Christianity is still opposed today; sometimes just as violently (if not more so) then back then. There will always be those who oppose the Gospel of Jesus Christ. Christ Himself even told the disciples as much when He walked on this planet. But like the disciples of long ago, we can’t give up; we have our hope and faith in Jesus Christ as Savior, and we know in the end, He wins! In the meantime, keep on keeping on, with the Good News.

Something to think about.

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Verse 51: “But they shook off the dust from their feet, against them, and came to Iconium.”

We recently completed a Carpenters for Christ mission trip to south Alabama. It was a good trip, and like many a trip, it had its share of rewards and challenges. One challenge I will not soon forget was an overabundance of…gnats! Man, from what the locals told us, we were smack in the middle of what is called the Gnat Line. Gnats are drawn to the plethora of chicken houses (and thus the chicken litter used on farms). It was no small feat to have them swarming around your head when you were working outside. Worse yet, if you didn’t close a door behind you, they’d come right behind you into whatever building you were in. I know that several of us, as we left the mission site at the mission’s conclusion, had all our truck windows rolled down so we could be sure those gnats were blown out of our vehicles…we wanted to make sure none of those gnats came north with us! We wanted no part of them!

The Jews stirred up trouble for Paul and Barnabas in the region of Antioch. They didn’t like the fact that the two delivered the Good News to the Gentiles also, and were determined to “run them out of town”. Following Jesus’s own instructions in Luke 10:11, they symbolically “shook the dust from their feet” as they departed. a footnote in my Bible states that historically, this is seen as a sign of judgment on the area that persecuted them for the Message. I’m sort of reminded of the gnats above; Paul and Barnabas, I believe, were figuratively saying, “we don’t even want the dust of your town on us as we leave!”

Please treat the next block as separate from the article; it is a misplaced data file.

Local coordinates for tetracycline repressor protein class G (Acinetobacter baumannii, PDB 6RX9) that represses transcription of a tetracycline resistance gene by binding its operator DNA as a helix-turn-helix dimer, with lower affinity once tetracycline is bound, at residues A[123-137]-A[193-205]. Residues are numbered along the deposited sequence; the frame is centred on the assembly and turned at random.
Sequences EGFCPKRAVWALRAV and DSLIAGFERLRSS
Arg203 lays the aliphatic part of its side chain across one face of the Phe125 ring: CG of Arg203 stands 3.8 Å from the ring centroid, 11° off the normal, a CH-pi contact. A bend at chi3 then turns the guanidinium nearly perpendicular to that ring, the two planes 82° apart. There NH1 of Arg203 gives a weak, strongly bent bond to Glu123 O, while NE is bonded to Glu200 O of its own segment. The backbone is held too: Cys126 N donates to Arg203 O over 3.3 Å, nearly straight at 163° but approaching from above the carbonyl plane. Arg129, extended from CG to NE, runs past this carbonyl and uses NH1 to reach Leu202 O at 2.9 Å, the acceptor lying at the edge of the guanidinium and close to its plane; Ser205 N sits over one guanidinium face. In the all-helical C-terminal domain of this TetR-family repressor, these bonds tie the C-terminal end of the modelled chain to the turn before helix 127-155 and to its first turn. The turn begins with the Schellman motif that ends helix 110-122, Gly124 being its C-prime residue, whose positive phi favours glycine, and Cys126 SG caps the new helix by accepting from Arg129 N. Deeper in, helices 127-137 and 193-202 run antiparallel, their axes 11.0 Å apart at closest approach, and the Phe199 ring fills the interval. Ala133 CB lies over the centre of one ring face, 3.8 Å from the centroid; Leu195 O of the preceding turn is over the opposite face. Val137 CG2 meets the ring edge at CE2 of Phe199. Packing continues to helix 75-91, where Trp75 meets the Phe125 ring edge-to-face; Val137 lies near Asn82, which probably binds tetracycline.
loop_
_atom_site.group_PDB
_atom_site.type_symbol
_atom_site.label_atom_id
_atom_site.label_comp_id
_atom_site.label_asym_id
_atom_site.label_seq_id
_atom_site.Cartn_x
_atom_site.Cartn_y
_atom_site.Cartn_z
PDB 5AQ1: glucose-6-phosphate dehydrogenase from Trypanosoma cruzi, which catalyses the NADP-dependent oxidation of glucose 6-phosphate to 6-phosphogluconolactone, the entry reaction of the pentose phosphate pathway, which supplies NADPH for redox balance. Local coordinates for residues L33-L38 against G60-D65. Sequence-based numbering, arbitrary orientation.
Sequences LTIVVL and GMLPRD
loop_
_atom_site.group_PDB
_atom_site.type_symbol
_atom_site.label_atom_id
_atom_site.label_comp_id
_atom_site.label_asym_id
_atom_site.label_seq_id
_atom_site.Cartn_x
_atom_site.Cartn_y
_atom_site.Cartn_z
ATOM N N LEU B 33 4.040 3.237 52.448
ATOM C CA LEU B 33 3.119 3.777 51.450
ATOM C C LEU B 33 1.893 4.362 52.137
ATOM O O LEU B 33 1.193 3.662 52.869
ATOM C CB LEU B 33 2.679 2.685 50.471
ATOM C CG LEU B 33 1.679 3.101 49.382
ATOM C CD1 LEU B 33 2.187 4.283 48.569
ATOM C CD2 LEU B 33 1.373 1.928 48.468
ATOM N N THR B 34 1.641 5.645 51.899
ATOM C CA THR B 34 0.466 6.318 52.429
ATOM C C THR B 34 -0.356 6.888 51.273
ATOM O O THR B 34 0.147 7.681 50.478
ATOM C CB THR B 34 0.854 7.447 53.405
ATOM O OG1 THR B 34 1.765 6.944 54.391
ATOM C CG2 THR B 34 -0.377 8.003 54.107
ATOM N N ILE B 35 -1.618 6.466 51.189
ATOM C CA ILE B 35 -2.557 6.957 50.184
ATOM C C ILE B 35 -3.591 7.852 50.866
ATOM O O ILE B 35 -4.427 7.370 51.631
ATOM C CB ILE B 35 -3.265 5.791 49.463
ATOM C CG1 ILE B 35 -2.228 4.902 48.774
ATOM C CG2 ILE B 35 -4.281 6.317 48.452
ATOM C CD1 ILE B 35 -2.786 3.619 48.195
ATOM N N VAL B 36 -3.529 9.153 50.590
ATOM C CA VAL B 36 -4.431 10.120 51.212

Be careful how you treat the Good News and the messengers who deliver it…you don’t want to be seen as a gnat, now, do you?

Something to think about.

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Verses 45-47: “But when the Jews saw the multitudes, they were filled with envy; and contradicting and blaspheming, they opposed the things spoken by Paul. Then Paul and Barnabas grew bold and said, “It was necessary that the word of God should be spoken to you first; but since you reject it, and judge yourselves unworthy of everlasting life, behold, we turn to the Gentiles. For so the Lord has commanded us: ‘I have set you as a light to the Gentiles, That you should be for salvation to the ends of the earth.'””

Isn’t it kind of special when you are privy to news before it’s “officially” announced? Such as when expectant parents tell you of the baby they are going to have, or someone gets a very nice promotion at work? It can be equally disheartening when you are the last one to find out anything! When news of a change is announced, and your close confidants tell you “yes, I already knew”, you feel left out.

Paul and Barnabas had just spoken of the Good News at Antioch. Some who heard the news encouraged them to speak again of it. Word spread quickly about these men and their message. But when the Jews, who God had appointed as His chosen people in the Old Testament, saw that Gentiles were present to hear the second preaching of the Good News…they got offended. Paul and Barnabas were quick to point out that, although the Jews got to hear it first, the Good News of Jesus Christ was for ALL people. No one would be able to say, “nobody told me!”

Something to think about.